How often do you think about your cooling tower or the fill that provides the cooling engine for your process? Unfortunately, if you’re like many plant operators, your cooling tower is but one piece of equipment in your large facility, and its ranking on your priority list is probably lower than many other expensive and more intricate pieces of equipment in your plant.
One of the challenges this lack of priority can yield is a lack of in-depth knowledge for a critical piece of the puzzle: the cooling tower. Just how critical it is becomes evident in the summer months, during the hottest days of the year, when production must be unexpectedly scaled back because the return cooling water from the cooling tower is so high it’s negatively impacting plant efficiency.
Whether you have an existing cooling tower that needs some work done, or you’re looking to purchase a new cooling tower to meet a plant capacity expansion, one of the choices you’ll have is the fill around which the cooling tower is built. Choosing the right fill for your process and installation is an important decision since it can impact your plant’s operation for years to come.
How Fills Work
Before discussing fills it’s important to understand the basic function of a cooling tower. In general, cooling towers are fairly simple devices. The goal is to take water heated by your plant’s process and cool it down, removing the same quantity of heat that your process added to it so that you can re-use the water in a recirculating loop.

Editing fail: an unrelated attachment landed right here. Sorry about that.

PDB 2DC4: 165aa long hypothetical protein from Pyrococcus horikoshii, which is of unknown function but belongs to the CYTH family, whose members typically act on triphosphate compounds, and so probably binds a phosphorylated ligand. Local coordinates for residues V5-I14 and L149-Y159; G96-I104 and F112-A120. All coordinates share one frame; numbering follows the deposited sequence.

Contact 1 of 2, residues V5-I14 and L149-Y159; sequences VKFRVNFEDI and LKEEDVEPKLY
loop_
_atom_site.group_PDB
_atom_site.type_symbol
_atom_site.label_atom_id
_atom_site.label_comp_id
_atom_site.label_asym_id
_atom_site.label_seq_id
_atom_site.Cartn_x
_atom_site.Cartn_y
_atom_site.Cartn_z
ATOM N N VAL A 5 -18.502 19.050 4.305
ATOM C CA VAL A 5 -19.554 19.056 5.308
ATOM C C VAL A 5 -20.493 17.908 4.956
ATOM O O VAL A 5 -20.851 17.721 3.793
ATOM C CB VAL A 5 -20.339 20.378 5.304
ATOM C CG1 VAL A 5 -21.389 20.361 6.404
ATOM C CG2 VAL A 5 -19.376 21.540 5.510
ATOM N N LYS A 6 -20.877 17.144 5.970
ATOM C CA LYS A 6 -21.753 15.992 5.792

The cooling tower is essentially just a box built to contain the water to be cooled. Because the water is cooled via the evaporative heat and mass transfer of water, the box has components that enhance that mechanism, such as air-moving equipment and components that improve the interactions of air and water, namely “fill.”
There are many types of fills available to cooling tower repair/rebuild and manufacturing companies. Some basic examples are splash fills and film fills.
- Splash fills derive their name via the mode of cooling they provide: water splashes on fill surfaces, which increases the air/water contact.
- Film fills are so named because of the water film that forms on the surfaces of the fill. The generation of this very thin film of water on the fill’s surface provides a very high amount of surface area for air/water contact, and as a result, film fills can offer the most amount of cooling for a given volume amount. Since film fills came into existence in the 1960s, fill manufacturers have developed a wide variety of different fill types and designs to address different water quality challenges that plant operators face.
Water Quality a Key Factor in Fill Choices
Due to the potential large volume of material, fill can be a substantial purchase. However, choosing the wrong fill can have an even greater impact on your bottom line due to reduced efficiencies and lost production on a day-to-day basis, and a need to replace fill many years sooner than expected. The key to choosing the right fill for your plant lies in your water quality, matching that water quality with a fill design that is appropriate, and utilizing a companion water treatment program that complements both.
There are three main factors that are evaluated when looking at choice of fill: Total Suspended Solids (TSS), Biological Activity/Control (via Total Aerobic Bacteria [TAB] plate counts), and Oil/Grease content in the circulating water. These can also be supplemented by calcium, magnesium, and silica evaluations related to the scaling potential of the water; ammonia, sulfide, and nitrate evaluations related to the nutrients available to promote biogrowth; and information on the process being cooled, make-up water source, and circulating water cycles of concentration.
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